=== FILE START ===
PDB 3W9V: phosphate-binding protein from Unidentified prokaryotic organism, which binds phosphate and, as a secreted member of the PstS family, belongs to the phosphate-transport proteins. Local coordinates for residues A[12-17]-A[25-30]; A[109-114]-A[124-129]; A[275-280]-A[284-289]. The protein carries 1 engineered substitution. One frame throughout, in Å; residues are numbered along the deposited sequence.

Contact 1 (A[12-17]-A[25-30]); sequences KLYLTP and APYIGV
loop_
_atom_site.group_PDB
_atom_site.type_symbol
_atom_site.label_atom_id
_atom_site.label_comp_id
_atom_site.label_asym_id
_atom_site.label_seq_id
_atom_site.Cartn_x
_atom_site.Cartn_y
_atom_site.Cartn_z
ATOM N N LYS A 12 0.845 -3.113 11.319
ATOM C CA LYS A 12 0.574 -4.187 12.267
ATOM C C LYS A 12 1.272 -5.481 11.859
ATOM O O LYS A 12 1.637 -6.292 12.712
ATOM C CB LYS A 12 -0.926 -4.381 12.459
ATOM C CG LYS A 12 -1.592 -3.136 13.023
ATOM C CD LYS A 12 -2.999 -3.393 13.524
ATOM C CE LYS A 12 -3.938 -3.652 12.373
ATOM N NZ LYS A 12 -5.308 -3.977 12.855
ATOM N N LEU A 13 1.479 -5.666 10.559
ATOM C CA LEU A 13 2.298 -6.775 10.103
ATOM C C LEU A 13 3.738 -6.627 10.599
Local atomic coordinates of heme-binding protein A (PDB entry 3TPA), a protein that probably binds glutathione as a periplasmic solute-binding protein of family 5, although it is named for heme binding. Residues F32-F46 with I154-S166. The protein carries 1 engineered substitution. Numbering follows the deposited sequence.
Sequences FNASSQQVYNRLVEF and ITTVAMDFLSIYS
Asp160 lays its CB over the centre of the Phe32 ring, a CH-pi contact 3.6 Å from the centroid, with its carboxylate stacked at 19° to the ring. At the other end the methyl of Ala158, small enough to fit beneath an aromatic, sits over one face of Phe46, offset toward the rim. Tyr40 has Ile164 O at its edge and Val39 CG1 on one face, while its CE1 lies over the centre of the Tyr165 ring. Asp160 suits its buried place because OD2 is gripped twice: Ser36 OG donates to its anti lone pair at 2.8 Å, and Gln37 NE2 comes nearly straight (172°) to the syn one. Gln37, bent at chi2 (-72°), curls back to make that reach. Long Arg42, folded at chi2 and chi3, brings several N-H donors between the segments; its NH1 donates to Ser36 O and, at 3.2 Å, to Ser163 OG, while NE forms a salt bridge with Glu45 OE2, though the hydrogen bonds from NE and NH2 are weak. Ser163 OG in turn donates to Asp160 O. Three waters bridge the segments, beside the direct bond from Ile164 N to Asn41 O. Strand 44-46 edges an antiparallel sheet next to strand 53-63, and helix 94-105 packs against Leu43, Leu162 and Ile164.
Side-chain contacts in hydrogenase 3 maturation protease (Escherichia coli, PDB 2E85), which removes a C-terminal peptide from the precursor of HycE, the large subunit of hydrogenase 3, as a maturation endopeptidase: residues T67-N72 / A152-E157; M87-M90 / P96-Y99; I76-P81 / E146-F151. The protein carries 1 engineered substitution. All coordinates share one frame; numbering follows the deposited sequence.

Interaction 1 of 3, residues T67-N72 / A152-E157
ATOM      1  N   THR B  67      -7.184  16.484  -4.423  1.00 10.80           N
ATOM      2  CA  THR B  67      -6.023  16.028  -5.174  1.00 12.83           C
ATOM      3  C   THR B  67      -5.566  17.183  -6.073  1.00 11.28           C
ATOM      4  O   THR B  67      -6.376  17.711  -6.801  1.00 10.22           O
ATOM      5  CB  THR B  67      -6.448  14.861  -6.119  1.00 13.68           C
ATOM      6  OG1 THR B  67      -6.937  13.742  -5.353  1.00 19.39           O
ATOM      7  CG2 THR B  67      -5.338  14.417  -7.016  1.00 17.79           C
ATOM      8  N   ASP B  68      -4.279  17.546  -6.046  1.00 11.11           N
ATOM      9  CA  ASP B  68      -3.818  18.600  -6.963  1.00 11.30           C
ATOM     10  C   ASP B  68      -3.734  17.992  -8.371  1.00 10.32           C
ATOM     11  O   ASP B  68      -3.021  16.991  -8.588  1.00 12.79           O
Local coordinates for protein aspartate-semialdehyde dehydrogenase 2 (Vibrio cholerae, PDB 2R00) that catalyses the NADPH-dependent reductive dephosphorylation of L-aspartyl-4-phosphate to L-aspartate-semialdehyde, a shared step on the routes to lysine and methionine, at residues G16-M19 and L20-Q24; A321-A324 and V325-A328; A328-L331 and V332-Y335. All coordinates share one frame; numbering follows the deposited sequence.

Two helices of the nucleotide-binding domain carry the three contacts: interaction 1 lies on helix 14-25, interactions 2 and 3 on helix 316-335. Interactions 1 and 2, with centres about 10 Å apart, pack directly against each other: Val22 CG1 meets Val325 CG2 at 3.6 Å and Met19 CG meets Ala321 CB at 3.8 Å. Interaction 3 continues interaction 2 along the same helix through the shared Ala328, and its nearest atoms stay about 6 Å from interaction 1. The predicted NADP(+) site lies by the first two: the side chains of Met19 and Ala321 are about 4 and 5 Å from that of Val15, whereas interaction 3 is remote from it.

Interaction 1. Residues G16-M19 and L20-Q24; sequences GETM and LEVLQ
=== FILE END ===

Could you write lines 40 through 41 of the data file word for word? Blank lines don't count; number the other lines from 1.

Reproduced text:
ATOM     11  O   ASP B  68      -3.021  16.991  -8.588  1.00 12.79           O
Local coordinates for protein aspartate-semialdehyde dehydrogenase 2 (Vibrio cholerae, PDB 2R00) that catalyses the NADPH-dependent reductive dephosphorylation of L-aspartyl-4-phosphate to L-aspartate-semialdehyde, a shared step on the routes to lysine and methionine, at residues G16-M19 and L20-Q24; A321-A324 and V325-A328; A328-L331 and V332-Y335. All coordinates share one frame; numbering follows the deposited sequence.